Yes, You Scan -- Take No Chances With Your Records

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In the business of law, paper isn't dead, but it's certainly not the record-keeping mainstay it once was. And in terms of durability, nothing has changed: It's as delicate as ever.

There are multiple benefits involved in scanning paper documents into electronic files. It can help lawyers meet their obligation to preserve client records and reduce storage clutter.

Perhaps most notably, lawyers have a file-preservation obligation such that a court can inflict sanctions if it finds during discovery that relevant documents have not been safely preserved.

Every firm or legal organization should have a records-management and retention policy that addresses the five steps every document goes through, paper or electronic:

  • Creation by the individual
  • Distribution to intended recipients
  • Storage of the document
  • Retention of the document based on assessment of its significance and value
  • Preservation in a manner that allows the document to be retrieved and searched

Once the organization creates a records-management plan that assesses what exists, it should also develop best practices and procedures for storing and accessing those documents.

Elements of an effective retention and management policy should include the following:

  • Clearly state who (whether by individual name or job title) is the person with retention authority for documents by category type.
  • Properly define document to include information of all types: electronic or paper, historical record or temporary file.
  • Indicate the length of time for which different kinds of documents should be retained, and identify the people who should have access to them.
  • Clearly state why retention is necessary (such as to comply with legal or tax obligations).

In terms of individual law firms' policies, the rules and specific time periods for storing or destroying client files vary by jurisdiction. Some states require a lawyer to securely store a client's files for 10 years after completion or termination of the representation unless the attorney and client make other arrangements.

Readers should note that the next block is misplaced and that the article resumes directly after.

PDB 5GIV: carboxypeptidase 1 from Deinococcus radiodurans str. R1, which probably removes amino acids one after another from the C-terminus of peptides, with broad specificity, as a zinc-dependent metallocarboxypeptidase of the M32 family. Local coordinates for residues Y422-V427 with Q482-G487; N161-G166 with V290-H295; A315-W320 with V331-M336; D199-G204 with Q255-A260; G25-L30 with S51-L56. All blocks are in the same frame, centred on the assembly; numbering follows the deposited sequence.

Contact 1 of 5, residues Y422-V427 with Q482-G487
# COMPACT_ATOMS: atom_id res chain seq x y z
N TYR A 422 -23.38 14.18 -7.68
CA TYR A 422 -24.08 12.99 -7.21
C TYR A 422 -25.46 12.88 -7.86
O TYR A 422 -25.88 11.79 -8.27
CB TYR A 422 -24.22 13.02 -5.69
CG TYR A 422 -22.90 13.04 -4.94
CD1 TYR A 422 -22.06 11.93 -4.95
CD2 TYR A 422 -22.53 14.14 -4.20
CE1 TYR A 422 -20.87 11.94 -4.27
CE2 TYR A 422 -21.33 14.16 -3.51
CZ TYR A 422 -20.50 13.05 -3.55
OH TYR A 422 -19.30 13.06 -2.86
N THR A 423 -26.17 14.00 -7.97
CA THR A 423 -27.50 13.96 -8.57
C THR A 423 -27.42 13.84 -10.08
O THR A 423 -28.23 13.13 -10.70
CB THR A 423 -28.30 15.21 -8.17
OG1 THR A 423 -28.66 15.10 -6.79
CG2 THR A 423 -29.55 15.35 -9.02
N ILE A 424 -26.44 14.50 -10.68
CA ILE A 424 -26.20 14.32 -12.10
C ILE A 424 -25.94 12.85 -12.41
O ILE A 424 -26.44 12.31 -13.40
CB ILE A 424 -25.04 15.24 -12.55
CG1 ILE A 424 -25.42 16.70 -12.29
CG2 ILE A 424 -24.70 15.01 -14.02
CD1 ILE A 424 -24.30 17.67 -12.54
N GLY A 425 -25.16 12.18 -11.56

In addition, some government agencies, such as the U.S. Securities and Exchange Commission, have industry-specific requirements for how long certain specialized documents should be kept, and the IRS requires records for certain tax purposes to be kept as long as seven years.

Otherwise, there is no universal law of document retention except to comply with the common law requirement to produce documents in litigation. And that is where scanning is an especially appropriate and effective strategy.

An excellent way that any organization can be prepared for providing the huge number of documents that may be required in a litigation is by scanning those documents so they are searchable electronically in compliance with the federal rules of evidence.

Since 2006, the Federal Rules of Civil Procedure require producing electronic documents and data for trial. Defendants and their counsel, therefore, must carry out this duty to preserve and provide electronically stored information — or ESI — or face penalties from the court.

ESI can encompass a huge number of documents. One gigabyte of ESI can equal up to 75,000 hard-copy pages, and the largest lawsuits may require production of up to one terabyte (1,000 gigabytes) of material, or 500 million pages of paper — approximately the height of 58 Empire State Buildings.

The information must be produced quickly, since the FRCP currently allows only a 120-day window after a lawsuit is filed to identify, analyze and classify relevant documents.

Scanning documents into searchable PDF files has become routine. But it's still easy to miss a document or two, or 10, or an entire file-heading's worth. So be sure to remember those dusty files that are out of sight and out of mind after having been clipped, stapled or sealed for safety (20th-century safety, that is).

Be prepared by having all key documents scanned in keeping with the requirements of your records retention policy. It will prove essential in litigation and settlement — and save hundreds of thousands of dollars in discovery costs.

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